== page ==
Shaapit - Movie Review
The recent spook-fest in Bollywood proves that the genre is back in business. Vikram Bhatt is slowly but surely moving in to own this genre.
Dir: Vikram Bhatt
Cast: Aditya Narayan, Shweta Agarwal, Rahul Dev
WHAT'S IT ABOUT: The recent spook-fest in Bollywood proves that the genre is back in business. Vikram Bhatt is slowly but surely moving in to own this genre. It all begins when Aman (Narayan) gets engaged to his girlfriend Kaya (Agarwal) and they meet with an accident.
Kaya's parents then tell the couple why they've been against their marriage the family has been cursed over generations and any girl tying the knot is destined to die. Aman will have none of it he delves deeper into the mystery with the help of Professor Pashupati (Dev).
When told that the curse is being carried forward by an evil spirit, he decides to put an end to it, even if it means risking his own life. Thus begins a journey into the world of occult, a haunted past and facing the wrath of an evil spirit.
WHAT'S HOT: You could argue that the backdrop of the subject is based on an archaic formula - past life, buri aatma and all of that. But what's interesting is the way Bhatt adds references from ancient cultures (Mayan and Incan) and offers reasoning that may not be rock-solid but it suffices.
The director's scare tactics work big time in the first half the sequence with Aman alone in the library is the most thrilling of the lot. Also, Shaapit is a combination of a love story and a horror flick and it works.
The romance also helps the script and forms a strong backdrop for all the proceedings. Vikram introduces two new faces Aditya is promising.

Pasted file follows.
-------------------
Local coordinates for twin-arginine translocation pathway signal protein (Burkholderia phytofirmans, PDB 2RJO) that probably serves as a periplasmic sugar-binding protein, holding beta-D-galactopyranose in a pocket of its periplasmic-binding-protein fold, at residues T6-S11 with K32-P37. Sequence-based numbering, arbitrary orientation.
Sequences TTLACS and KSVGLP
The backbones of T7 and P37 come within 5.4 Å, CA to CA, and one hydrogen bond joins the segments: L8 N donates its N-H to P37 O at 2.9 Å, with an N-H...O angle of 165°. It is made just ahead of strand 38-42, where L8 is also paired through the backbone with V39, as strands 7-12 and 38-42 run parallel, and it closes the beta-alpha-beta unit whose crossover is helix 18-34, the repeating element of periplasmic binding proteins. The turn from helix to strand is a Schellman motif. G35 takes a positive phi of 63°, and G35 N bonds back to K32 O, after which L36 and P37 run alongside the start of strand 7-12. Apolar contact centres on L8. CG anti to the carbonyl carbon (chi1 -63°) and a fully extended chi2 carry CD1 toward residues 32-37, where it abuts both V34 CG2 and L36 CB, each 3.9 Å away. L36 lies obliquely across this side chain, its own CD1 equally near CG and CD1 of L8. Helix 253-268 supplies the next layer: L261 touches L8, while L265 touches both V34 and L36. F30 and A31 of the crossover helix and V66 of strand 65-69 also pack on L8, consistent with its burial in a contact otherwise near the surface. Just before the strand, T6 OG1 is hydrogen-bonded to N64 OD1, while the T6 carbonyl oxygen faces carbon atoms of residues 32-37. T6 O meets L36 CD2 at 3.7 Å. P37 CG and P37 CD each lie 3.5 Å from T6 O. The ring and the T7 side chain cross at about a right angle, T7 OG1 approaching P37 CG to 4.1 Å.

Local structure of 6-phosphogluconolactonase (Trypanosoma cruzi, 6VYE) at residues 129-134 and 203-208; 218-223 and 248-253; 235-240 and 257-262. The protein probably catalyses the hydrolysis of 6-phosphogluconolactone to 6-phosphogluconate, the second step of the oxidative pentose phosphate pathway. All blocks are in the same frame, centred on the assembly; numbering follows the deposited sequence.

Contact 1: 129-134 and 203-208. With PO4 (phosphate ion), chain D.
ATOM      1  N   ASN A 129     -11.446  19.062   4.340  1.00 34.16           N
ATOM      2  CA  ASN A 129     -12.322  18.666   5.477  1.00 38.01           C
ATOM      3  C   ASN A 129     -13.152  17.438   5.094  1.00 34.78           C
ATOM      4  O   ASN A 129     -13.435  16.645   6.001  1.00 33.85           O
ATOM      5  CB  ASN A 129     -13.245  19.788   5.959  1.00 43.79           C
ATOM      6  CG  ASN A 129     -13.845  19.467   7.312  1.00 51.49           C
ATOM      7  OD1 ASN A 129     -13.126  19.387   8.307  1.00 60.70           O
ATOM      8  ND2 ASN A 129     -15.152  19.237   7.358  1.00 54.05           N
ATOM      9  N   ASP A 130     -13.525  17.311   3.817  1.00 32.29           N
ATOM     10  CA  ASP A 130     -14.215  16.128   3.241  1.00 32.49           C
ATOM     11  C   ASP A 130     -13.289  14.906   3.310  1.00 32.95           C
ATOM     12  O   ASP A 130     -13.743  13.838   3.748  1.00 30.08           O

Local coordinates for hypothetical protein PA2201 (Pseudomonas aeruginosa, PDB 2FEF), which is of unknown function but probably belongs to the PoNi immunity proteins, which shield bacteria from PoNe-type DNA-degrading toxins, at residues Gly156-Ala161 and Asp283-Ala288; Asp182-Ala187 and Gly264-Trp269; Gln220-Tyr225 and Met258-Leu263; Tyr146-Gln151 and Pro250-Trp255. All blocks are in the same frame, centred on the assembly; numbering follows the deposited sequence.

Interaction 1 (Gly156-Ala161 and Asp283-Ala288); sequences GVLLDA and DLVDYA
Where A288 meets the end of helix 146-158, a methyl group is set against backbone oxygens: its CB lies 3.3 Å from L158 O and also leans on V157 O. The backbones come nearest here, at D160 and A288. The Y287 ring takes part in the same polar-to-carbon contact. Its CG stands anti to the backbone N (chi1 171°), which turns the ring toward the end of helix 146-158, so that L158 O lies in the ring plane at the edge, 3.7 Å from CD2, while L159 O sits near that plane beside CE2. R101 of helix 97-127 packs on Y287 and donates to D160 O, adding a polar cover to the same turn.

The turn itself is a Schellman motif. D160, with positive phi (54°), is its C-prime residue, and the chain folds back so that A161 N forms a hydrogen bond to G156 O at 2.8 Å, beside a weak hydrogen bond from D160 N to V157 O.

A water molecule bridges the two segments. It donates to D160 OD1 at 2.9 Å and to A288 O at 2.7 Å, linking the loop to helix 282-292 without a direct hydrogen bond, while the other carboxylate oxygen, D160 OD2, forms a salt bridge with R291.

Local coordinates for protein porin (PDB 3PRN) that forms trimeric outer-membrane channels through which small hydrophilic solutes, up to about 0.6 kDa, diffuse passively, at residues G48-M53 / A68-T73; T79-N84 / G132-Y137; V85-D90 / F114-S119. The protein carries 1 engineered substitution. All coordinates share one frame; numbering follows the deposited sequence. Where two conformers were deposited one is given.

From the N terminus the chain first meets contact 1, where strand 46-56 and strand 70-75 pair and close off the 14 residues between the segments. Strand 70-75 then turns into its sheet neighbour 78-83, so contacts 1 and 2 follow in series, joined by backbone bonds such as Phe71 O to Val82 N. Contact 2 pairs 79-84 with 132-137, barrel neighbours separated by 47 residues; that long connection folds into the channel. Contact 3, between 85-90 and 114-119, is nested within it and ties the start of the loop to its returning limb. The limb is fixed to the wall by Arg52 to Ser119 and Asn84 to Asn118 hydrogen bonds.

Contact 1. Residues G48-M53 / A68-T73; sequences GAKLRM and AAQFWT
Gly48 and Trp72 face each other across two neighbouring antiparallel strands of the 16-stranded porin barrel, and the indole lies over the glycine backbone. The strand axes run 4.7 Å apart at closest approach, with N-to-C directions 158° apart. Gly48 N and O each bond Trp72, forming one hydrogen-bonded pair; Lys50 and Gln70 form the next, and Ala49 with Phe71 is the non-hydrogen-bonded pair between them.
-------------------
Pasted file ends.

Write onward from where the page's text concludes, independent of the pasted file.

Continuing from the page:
Given the right platform, the boy could go places. It's a difficult debut but he scores even in the most complex scenes. Shweta Agarwal has good screen presence and delivers for the most part.
WHAT'S NOT: The basic plot of the film seems lost somewhere the curse and the evil spirit are supposed to have a connection but that remains unexplained. It's almost like two separate tracks in the same film and that makes it hard to comprehend.
The characters should've been better established. It's unclear why the professor and Aman's friend follow the protagonist in his search to the extent of risking their lives.
In the second half, the screenplay loses track completely. In the initial portions, the evil spirit seems scary because it comes in flashes but in the most critical part (the climax), it evokes more laughter than fear (it looks like one of the Ghost-buster spirits).
The cast disappoints from the acharya who hams his way through to the expressionless friend to Natasha Sinha as the Maharani (we'd rather do without this comeback).
Cinematography by Pravin Bhatt is poor. It makes the film look jaded and even an otherwise confident Aditya is shot badly in most parts. With a better supporting cast, visual effects, tighter script and superior camerawork, Shaapit could've worked.
WHAT TO DO: Watch it if you're a die-hard horror freak and for the debut of Aditya Narayan, the future star on the horizon.
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